- The restaurant industry has lost $120 billion in sales during the last three months due to stay-at-home orders and dining room closures following the novel coronavirus pandemic, according to research from the National Restaurant Association. The restaurant market experienced the most significant sales and job losses of any industry during Q1.
- Broken down by month, the industry tallied losses of $30 billion in March, $50 billion in April and $40 billion in May.
- NRA also predicts that the restaurant industry stands to lose $240 billion by the end of the year.
To get an idea of just how devastating the pandemic has been for this industry, consider the National Restaurant Association’s State of the Industry report, released less than a month before shelter-in-place orders rolled out across the country. That report projected a record-high $899 billion in sales this year.
And though there are some signs that the worst is behind the industry, the road to recovery is out of reach for most operators, at least for the next six months. Seventy-five percent of operators surveyed by the NRA said it’s unlikely their restaurants will turn a profit within that timeframe — a lifetime for a business that runs on razor-thin margins. The association’s latest survey drew more than 3,800 responses.
Respondents made this prediction assuming there would not be additional relief from the government. However, even if restaurants gain access to more federal aid, it may not be enough. Of the 84% of respondents who have already received federal support through the Paycheck Protection Program, 78% said it is not enough to keep all of their employees on payroll in the weeks and months ahead. That doesn’t even include the rent piece. While some landlords have accommodated operators’ requests for rent abatements or deferrals, such solutions may not be sustainable, especially for six months. This could explain why the Independent Restaurant Association predicts that as many as 85% of independent restaurants could be forced out of business.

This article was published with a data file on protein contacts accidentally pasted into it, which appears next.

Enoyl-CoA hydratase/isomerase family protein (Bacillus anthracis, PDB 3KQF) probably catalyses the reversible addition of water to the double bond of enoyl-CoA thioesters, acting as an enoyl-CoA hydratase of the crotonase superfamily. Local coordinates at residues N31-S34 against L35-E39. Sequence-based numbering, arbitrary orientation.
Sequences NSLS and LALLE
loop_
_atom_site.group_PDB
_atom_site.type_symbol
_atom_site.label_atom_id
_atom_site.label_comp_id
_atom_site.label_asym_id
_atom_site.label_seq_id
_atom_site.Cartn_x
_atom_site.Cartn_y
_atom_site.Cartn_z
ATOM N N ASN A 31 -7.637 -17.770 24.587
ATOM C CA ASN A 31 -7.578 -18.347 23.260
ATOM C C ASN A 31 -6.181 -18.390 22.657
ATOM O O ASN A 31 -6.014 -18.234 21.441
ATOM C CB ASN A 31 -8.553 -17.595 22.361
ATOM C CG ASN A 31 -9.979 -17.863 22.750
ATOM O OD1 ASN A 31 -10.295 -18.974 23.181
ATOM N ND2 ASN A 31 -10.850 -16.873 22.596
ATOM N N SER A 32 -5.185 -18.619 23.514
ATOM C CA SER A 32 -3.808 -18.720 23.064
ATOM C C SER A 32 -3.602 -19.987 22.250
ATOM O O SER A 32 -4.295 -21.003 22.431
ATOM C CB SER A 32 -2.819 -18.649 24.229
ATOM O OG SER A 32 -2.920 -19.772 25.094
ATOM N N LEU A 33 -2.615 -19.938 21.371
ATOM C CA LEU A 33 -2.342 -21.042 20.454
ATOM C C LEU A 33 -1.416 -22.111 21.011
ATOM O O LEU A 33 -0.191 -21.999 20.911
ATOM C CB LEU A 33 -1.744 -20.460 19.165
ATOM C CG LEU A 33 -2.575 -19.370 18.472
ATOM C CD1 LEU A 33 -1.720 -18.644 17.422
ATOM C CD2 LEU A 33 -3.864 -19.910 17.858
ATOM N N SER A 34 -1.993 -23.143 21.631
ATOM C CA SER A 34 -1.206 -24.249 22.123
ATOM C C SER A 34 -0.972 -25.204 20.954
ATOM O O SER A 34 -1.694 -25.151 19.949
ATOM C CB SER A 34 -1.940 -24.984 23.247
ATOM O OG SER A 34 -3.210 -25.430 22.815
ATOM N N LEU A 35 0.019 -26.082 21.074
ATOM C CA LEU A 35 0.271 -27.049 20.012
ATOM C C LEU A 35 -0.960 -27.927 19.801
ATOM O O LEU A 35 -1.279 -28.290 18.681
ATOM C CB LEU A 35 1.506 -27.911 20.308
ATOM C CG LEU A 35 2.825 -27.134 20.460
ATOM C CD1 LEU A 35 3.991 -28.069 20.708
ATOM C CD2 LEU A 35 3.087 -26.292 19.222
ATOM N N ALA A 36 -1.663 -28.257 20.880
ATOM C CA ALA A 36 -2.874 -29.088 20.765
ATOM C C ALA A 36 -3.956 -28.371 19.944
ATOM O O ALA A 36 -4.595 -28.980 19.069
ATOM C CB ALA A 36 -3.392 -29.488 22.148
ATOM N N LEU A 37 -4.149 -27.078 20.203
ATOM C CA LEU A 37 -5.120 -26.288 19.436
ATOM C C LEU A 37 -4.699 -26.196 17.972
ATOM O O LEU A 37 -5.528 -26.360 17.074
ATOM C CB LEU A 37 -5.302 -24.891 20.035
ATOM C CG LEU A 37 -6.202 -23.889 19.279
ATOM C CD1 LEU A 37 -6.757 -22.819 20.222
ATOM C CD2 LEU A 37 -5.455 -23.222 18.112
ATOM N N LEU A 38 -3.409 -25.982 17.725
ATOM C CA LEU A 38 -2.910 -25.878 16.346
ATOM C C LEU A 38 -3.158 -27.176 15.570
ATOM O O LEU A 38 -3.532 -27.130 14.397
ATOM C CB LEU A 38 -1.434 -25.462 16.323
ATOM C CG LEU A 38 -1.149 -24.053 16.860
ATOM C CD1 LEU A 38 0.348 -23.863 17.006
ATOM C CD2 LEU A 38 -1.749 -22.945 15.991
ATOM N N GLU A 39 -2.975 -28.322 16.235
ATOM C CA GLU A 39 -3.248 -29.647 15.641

There are a few silver linings in the National Restaurant Association’s study, however. Eighty-nine percent of operators have found a boost from takeout and delivery alcohol orders, for example, which represented 10% of all off-premise sales. Thirty-two states and Washington, D.C., have relaxed licensing laws during the pandemic and some are making those laws permanent.
Further, 80% of operators plan to open for on-premises dining within the next 30 days. However, whether or not that will generate the sales and profits necessary to survive is yet to be seen. Recent data from The NPD Group shows that 68% of all restaurants are located in jurisdictions that have since reopened dine-in business.
With regulations loosening, customer transactions at major restaurant chains have improved, but plenty of restaurants remain cautious of reopening. Sixty-six percent of operators told the National Restaurant Association that they aren’t open for on-premises dining because it is too soon from a public health perspective. Notably, coronavirus cases have risen by double-digit percentages in 16 U.S. states that have relaxed restrictions since Memorial Day, a number which has many expecting a second wave to hit.